- Posted on December 12, 2018 | 3 CommentsKumu Mikilani Young discusses with Carry Kim from EcoJustice Radio about the proposed, highly controversial 30-meter TMT telescope which would be built atop "ceded" conservation lands on Mauna Kea, considered the most sacred mountain for native Hawaiians or Kanaka Ma'oli. The TMT telescope would be the largest telescope in the Northern Hemisphere and is being spearheaded by the University of California, the California Institute of Technology as well as: Japan, China, India and Canada.
- Posted on November 12, 2018 | 2 CommentsA federal judge blocked the controversial Keystone XL oil pipeline in November 2018, saying the Trump administration’s justification for approving it last year was "incomplete," meaning it vacated for political effect the requirements of environmental law in the US. Idle No More and AIM leader Lydia Ponce reflects on her visits to the camps challenging tar sands pipelines to protect Mother Earth and Indigenous sovereignty.
- Posted on August 27, 2018 | 2 CommentsHow do we confront the swirling gyres of plastic pollution dumped into our oceans? EcoJustice Radio on KPFK-Los Angeles examines the social and environmental implications of wasted resources, and follow two interrelated approaches to solving the problem from an indigenous woman doing exemplary work in New Zealand and an LA-based plastics pollution fighter who built a raft made of plastic junk and crossed the Pacific.
- Posted on November 8, 2017 | No CommentsAn exhibition by artist Cristóbal Valecillos in Los Angeles invoked the Dancing Devils of Yare, a 400-year old Venezuelan tradition celebrating life, the triumph of good over evil, and renewal. His provocative interpretation of the diablo masks, hand-sculpted from repurposed waste materials, takes aim at culture and consumption in the US, a plea for overcoming.
- Posted on August 10, 2017 | No CommentsMahalo to Mikilani Young of Defenders of Mauna Kea and LA's Mauna Kea movement to stop the desecration of the mountain most sacred to native Hawaiians and their culture. The movement aims to protect sacred, conservation lands, wildlife and plant habitat, and the water table beneath Mauna Kea, all of which will be gravely impacted if the TMT (Thirty-Meter Telescope) project moves forward.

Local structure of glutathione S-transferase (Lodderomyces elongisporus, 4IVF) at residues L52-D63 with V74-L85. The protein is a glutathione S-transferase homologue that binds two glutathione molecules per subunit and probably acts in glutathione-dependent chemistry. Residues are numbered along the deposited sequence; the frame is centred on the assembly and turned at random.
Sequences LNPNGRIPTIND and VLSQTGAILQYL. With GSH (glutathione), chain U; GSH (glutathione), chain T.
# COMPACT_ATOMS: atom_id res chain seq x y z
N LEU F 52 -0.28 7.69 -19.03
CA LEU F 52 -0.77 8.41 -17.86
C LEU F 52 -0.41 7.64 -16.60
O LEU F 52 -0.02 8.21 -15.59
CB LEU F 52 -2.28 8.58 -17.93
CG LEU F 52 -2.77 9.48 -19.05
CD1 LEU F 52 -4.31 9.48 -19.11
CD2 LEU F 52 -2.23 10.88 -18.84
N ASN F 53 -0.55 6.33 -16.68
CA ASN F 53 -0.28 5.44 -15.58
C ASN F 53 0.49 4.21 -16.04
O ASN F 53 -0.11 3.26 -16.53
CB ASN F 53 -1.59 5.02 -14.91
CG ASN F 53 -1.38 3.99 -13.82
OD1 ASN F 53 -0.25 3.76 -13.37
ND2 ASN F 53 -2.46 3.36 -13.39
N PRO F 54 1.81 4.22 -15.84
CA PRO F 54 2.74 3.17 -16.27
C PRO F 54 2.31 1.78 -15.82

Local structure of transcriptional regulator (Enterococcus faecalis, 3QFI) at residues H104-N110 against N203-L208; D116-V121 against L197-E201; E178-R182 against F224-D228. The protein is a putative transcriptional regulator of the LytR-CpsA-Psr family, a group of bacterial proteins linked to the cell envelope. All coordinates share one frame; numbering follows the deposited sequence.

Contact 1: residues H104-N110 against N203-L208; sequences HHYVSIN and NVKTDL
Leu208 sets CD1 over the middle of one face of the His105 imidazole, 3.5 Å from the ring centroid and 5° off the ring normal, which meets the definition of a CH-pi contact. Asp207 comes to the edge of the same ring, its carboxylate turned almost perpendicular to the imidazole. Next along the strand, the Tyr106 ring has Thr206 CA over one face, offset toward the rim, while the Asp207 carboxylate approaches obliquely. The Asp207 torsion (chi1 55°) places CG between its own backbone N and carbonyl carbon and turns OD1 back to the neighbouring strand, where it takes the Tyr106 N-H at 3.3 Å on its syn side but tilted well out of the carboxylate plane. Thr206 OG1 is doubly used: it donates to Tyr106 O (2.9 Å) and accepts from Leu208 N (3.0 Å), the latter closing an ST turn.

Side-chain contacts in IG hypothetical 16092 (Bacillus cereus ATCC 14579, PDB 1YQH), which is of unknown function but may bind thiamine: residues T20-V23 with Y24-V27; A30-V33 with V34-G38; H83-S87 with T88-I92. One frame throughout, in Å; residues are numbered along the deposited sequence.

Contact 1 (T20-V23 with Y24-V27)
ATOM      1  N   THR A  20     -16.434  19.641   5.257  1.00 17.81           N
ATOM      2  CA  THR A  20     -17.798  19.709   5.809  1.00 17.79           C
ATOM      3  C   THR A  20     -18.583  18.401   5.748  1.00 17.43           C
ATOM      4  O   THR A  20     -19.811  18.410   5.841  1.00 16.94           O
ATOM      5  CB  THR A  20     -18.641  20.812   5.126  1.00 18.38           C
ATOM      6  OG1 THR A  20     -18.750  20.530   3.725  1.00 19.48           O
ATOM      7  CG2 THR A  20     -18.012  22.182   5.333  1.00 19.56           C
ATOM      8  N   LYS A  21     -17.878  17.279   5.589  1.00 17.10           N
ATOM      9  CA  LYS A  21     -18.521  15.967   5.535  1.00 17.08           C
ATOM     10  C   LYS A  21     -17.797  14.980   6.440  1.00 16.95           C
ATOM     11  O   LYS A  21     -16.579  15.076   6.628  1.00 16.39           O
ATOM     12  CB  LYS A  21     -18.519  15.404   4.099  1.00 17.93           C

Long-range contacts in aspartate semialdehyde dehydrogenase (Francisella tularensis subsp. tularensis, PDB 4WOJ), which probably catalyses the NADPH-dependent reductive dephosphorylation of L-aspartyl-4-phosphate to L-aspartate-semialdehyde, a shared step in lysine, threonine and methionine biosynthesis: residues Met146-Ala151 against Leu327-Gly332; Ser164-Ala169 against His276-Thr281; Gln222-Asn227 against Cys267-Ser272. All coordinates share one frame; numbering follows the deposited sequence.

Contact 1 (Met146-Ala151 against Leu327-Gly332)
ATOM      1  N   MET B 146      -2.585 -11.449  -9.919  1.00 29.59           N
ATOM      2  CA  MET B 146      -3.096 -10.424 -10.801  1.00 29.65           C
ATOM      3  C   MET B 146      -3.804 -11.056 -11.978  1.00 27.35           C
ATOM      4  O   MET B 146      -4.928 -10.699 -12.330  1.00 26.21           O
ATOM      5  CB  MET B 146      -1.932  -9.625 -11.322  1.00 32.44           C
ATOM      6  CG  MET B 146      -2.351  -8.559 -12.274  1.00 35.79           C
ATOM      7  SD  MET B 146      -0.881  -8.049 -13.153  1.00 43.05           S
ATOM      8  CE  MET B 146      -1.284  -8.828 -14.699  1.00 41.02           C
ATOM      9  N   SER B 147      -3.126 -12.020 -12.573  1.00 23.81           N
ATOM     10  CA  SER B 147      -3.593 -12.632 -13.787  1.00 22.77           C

- Posted on September 16, 2016 | No CommentsLeonard Peltier has been a political prisoner for 41 years. Amnesty International believes that the U.S. authorities should order his release from prison on humanitarian grounds and in the interests of justice. A recent letter from Leonard himself, and multiple documentaries tell the story.
- Posted on August 25, 2016 | 4 CommentsThe Lakota phrase, Mni Wiconi, Water is Life, has inspired a Native Nations protest against the recent approval and ongoing construction of the Dakota Access Fracked Oil Pipeline, that threatens all communities and ecosystems downstream. After military-style assaults on Native Water Protectors, construction has almost reached the Missouri River.
- Posted on May 12, 2016 | 4 CommentsNewport Beach's Banning Ranch, the site of a proposed mega commercial and residential development, is an extraordinary archaeological site. Once the site where an ancient Native American coastal village called Genga, a ritual and trading hub for both the Tongva and Acjachemen Native American Nations, existed for over a thousand years.
- Posted on April 11, 2016 | 2 CommentsEthnobotanist Richard Evans Schultes, one of the most important plant explorers of the 20th century, served as a key inspiration in a recent film called "Embrace of the Serpent." In December 1941, Schultes entered the Amazon to study how indigenous peoples used plants for medicinal, ritual, and practical purposes. After nearly a decade of fieldwork, he made significant discoveries about the sacred hallucinogen ayahuasca. In total, Schultes would collect more than 24,000 species of plants including some 300 species new to Western science.
- Posted on March 12, 2016 | 1 CommentBerta Cáceres was assassinated by Honduran government-backed death squads on March 3. She fought for indigenous peoples’ power and for control over their own territories. She was not destined to die of old age. She spoke too much truth to power.